Caddo Lake

Spent last weekend in northeast Texas on Caddo Lake. Cypress, blue herons, snowy egrets and turtles, it’s a landscape that is common in next-door Louisiana but unique in Texas.

We were staying in Uncertain, Texas, a town of about 150 who mostly host tourists or avoid life elsewhere. The town was incorporated in 1961 because people wanted to drink while fishing. The surrounding area was “dry”, so a group of households decided to form a town to vote in the ability to drink.
We were hosted by the mayor of Uncertain and his wife; they and friends from the area sat around and told tall tales, in a style that comes from the culture before radio, television, and internet.
Uncertain is about 30 miles south of Atlanta and Queen City, which are unwired by the Northeast Texas Wireless Initiative. Lynn Jones of NETWI joined us for the fish fry.
The region has been a hotbed of city-supported wireless. Underserved by incumbents, they’re taking local initiative to bring broadband to town, and were very active in the fight against the Texas municipal network ban.
The mayor of Uncertain was ambivalent about bringing wireless high-speed internet, and I can see why. People come to be off the grid.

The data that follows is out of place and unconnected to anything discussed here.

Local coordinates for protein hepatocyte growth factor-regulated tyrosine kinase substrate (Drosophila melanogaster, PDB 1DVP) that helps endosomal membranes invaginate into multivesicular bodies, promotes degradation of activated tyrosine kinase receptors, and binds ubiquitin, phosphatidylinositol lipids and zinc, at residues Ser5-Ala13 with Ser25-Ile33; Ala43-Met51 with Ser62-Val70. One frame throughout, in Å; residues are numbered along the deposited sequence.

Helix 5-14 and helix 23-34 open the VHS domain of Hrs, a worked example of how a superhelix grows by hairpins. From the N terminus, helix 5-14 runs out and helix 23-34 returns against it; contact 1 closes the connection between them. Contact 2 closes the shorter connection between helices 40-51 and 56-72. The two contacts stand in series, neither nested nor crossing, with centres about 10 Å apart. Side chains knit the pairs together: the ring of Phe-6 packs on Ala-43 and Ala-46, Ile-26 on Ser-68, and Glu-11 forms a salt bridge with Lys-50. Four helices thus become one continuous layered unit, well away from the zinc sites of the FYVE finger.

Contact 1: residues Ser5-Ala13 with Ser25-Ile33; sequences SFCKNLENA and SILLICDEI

The Caddo Lake community been fighting the next town over, Marshall, pop. 25,000 which wants to siphon more water from the lake for a power plant and its growing population. The threat prompted the local people to organize; the conservation movement is championed by Don Henley of Eagles fame, who grew up in nearby Linden TX (another municipal wireless site).
A major water bill, SB3, which would have added protections for “environmental services”, preserving water for rivers and estuaries, failed to pass the Texas legislature this past session. It passed the Senate and house committee, but timed out on the last day to be voted on the house floor.

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